While community-scale microgrids hold enormous potential to expand energy access across rural Haiti, the process of developing these microgrids is not fully clear and not without risk. The risks can always be overcome, of course, but getting to an investable model for microgrid development is far from clear-cut - or easy!
Legal and Regulatory Risk
Just before former president Michel Martelly left office, he released three decrees related to the electricity sector in Haiti. These decrees have been a cause for debate ever since as they have the potential to completely transform the existing regulatory environment for all aspects of the electricity sector in Haiti. The decrees never fully entered into effect, and, more than a year later, it is unknown if and how these decrees will be implemented. The new president has stated that electricity will be a priority, and there is great potential for President Moïse and his government to unlock microgrid potential for rural Haiti with thoughtful electricity regulation. (More on that here.)
As much as everyone works toward integrated, plug-and-play microgrids, they are not yet the norm. For each grid, it takes several teams worth of effort to locate specialized parts, build custom systems, and employ local electricians to install necessary wiring in customer’s homes. Beyond spinning off SparkMeter, EarthSpark works closely with technology providers to ensure that their products and services will function well in the rugged and remote environment of rural Haiti. It turns out, alas, that there are no "easy parts" to microgrid electrification.
In October of 2016, Hurricane Matthew hit the coast of Haiti. The town of Les Anglais, where EarthSpark’s energy access microgrid is located, was at the center of the storm. It was a 50 year storm 1.5 years into the Les Anglais grid operations. Communication was lost with the Haiti team for a total of three days. After communication was reestablished, the scope of the devastation in the wake of the storm was revealed. 40% of the microgrid’s solar panels were lost in the storm and the distribution system was rendered inoperable. Power electronics and the battery bank managed to survive the storm undamaged. Sadly, much of Les Anglais was destroyed in the hurricane and many lost their homes along with the structure and home wiring required to safely reconnect to grid electricity.
Theft of physical assets and theft of electricity remain risks throughout the lifetime of the infrastructure. 15 cases of electricity theft have occurred since the microgrid launched in 2015. Sadly one of those cases was perpetrated by Enèji Pwòp's own (former) technician. Neither technical nor social approaches can alone solve theft, thus EarthSpark has been using a combination of both community engagement and technology to combat this problem. An energy advisory committee leads community meetings and customer checks, and totalizer meters automatically detect and approximate losses from energy theft, sending alerts in the case of any discrepancies.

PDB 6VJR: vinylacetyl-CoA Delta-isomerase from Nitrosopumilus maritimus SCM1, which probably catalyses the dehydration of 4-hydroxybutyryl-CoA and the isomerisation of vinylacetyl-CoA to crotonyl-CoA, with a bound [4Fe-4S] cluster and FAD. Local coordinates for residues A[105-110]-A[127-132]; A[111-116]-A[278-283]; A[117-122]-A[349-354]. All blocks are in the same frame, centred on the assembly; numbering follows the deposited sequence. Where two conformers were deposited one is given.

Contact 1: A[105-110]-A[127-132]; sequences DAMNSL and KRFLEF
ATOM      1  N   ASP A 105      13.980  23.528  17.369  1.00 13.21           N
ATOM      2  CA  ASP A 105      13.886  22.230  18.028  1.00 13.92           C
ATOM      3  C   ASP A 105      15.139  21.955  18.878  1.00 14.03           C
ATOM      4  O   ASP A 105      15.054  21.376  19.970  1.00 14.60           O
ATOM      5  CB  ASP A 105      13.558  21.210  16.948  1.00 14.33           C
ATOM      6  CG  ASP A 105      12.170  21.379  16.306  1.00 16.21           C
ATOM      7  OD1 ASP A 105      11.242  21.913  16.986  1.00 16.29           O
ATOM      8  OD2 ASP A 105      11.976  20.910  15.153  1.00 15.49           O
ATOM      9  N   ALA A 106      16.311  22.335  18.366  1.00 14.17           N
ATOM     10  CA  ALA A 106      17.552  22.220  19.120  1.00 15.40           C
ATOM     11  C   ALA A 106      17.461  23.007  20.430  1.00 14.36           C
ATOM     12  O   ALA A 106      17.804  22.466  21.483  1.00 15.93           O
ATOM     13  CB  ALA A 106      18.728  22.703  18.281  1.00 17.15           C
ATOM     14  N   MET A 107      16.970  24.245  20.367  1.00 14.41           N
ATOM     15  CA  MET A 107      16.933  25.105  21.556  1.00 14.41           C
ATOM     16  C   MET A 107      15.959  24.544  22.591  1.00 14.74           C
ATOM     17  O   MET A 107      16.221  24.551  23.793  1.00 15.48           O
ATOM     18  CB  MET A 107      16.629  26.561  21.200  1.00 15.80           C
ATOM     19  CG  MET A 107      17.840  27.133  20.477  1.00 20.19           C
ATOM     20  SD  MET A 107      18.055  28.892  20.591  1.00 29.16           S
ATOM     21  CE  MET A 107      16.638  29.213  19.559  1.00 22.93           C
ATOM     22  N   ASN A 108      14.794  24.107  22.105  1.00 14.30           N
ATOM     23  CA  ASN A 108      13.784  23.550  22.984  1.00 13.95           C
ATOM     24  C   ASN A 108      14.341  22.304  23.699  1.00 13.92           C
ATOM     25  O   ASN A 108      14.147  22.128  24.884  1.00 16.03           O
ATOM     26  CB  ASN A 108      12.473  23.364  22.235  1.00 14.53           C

Delays in the presidential election cycles caused an ongoing political crisis in Haiti which were not resolved until early 2017. Uncertainty around the national political cycle and outcomes have led to widespread hesitation on the part of international organizations and external funders as well as difficulty in gaining clarity in the regulatory environment. Furthermore, without clarity on the concession process, upholding negotiated concessions can be difficult when new municipal authorities are elected.
“De-risking by Doing”
Though these risks combined may seem overwhelming, microgrids are worth pursuing. All new technologies and new markets face hurdles. With the approach of “de-risking by doing” EarthSpark is methodically pushing through the risks and, seeking all stakeholders' input, working to establish a clear path for widespread microgrid development in Haiti. That is why right now we are pursuing the goal of establishing 3 additional grant-funded microgrids. The next grid is planned to launch in the fishing town of Tiburon, less than an hour’s drive from Les Anglais. The additional two grids will also on Haiti's southern peninsula. With Haiti's new government poised to modernize rural Haiti with thoughtful, microgrid-enabling regulation, these three grids can serve as points of practical collaboration for which the regulation and processes must work. Alongside the work developing the next three grids, our team is also building the plan for the next 20. In the long story of moving microgrids towards market for rural Haiti, we are at an exciting moment of momentum and opportunity.